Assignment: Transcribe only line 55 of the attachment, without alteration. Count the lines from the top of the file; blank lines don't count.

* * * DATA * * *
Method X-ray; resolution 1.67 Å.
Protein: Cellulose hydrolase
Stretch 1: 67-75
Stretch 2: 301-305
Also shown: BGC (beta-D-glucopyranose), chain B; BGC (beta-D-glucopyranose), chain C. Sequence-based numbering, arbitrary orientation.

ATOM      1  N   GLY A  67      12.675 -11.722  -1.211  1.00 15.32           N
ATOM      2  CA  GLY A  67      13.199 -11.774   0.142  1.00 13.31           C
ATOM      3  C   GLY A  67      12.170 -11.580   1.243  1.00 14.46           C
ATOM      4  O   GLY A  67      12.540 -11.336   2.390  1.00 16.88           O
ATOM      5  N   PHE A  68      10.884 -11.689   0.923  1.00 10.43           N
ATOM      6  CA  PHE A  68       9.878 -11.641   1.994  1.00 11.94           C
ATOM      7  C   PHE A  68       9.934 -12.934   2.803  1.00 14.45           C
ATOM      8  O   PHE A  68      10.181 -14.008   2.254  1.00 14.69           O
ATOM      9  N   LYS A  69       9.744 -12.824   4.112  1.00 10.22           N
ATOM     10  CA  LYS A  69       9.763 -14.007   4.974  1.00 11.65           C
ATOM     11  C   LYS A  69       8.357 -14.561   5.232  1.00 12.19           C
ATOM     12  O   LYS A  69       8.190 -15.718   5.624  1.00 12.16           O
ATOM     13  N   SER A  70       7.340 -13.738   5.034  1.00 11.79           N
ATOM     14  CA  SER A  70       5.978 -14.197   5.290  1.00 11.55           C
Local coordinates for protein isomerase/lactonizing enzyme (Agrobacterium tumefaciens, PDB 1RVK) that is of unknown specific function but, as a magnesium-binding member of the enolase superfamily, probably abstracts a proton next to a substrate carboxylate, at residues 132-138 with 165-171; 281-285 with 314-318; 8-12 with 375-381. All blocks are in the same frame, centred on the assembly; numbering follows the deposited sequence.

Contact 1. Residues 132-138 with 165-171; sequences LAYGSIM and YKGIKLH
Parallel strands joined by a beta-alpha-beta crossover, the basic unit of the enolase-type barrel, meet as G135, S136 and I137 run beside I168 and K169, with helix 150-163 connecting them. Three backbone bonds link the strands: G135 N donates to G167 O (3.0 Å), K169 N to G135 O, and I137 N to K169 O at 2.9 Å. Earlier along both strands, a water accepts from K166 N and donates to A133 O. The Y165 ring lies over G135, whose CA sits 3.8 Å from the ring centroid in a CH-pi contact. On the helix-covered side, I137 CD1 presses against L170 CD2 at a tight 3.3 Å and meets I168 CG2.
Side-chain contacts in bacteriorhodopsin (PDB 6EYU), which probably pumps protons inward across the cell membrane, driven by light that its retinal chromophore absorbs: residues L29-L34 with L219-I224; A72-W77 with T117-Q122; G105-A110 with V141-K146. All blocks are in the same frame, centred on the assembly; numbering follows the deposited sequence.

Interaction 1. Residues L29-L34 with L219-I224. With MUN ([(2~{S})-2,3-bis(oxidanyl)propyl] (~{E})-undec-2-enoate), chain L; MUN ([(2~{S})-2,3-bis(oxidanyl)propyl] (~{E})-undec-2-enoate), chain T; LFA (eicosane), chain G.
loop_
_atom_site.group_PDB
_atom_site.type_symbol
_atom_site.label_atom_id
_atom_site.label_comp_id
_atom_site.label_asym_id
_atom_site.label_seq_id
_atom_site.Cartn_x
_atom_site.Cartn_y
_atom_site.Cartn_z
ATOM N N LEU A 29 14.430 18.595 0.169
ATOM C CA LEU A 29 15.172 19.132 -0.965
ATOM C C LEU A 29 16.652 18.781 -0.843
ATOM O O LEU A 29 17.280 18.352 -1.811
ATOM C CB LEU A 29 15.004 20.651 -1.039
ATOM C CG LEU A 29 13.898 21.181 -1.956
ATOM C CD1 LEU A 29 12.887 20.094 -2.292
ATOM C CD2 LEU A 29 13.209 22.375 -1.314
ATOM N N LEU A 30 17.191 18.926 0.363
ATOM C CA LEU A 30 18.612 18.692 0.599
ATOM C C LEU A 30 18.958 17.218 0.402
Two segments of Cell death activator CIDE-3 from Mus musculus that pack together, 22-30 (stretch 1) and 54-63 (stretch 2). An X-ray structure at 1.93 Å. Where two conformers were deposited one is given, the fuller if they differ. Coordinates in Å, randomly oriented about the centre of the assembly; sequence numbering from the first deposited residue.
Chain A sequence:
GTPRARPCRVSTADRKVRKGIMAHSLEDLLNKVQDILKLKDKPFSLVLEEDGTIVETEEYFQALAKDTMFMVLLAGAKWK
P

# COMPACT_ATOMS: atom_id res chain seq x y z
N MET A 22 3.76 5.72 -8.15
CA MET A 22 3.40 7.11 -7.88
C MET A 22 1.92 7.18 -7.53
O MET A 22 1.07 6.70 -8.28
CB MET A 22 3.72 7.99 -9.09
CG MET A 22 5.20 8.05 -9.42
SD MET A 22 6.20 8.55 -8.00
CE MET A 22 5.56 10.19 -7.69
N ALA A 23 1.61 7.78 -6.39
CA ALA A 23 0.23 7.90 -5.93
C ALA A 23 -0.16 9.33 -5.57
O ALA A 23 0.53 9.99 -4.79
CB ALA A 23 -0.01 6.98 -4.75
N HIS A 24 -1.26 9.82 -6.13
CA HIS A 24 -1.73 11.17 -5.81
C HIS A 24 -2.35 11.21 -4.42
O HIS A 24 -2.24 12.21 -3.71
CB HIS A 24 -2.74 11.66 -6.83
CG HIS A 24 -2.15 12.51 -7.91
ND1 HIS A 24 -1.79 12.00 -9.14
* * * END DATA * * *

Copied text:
CB MET A 22 3.72 7.99 -9.09